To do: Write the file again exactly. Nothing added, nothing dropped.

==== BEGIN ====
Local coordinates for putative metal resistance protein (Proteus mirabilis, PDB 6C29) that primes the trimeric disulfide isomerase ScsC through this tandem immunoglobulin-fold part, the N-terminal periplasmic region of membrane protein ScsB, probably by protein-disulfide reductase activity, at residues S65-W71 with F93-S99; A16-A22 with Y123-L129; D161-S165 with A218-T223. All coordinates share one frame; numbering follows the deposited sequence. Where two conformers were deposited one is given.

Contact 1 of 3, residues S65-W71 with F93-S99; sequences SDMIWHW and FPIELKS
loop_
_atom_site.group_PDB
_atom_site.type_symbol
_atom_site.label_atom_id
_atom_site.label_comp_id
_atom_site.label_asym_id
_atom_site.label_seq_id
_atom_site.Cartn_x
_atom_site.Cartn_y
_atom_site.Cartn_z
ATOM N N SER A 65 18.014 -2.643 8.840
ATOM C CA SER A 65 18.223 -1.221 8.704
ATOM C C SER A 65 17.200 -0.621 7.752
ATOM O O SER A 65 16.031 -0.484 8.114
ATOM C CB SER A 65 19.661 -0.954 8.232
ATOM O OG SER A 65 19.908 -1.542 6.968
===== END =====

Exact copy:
Local coordinates for putative metal resistance protein (Proteus mirabilis, PDB 6C29) that primes the trimeric disulfide isomerase ScsC through this tandem immunoglobulin-fold part, the N-terminal periplasmic region of membrane protein ScsB, probably by protein-disulfide reductase activity, at residues S65-W71 with F93-S99; A16-A22 with Y123-L129; D161-S165 with A218-T223. All coordinates share one frame; numbering follows the deposited sequence. Where two conformers were deposited one is given.

Contact 1 of 3, residues S65-W71 with F93-S99; sequences SDMIWHW and FPIELKS
loop_
_atom_site.group_PDB
_atom_site.type_symbol
_atom_site.label_atom_id
_atom_site.label_comp_id
_atom_site.label_asym_id
_atom_site.label_seq_id
_atom_site.Cartn_x
_atom_site.Cartn_y
_atom_site.Cartn_z
ATOM N N SER A 65 18.014 -2.643 8.840
ATOM C CA SER A 65 18.223 -1.221 8.704
ATOM C C SER A 65 17.200 -0.621 7.752
ATOM O O SER A 65 16.031 -0.484 8.114
ATOM C CB SER A 65 19.661 -0.954 8.232
ATOM O OG SER A 65 19.908 -1.542 6.968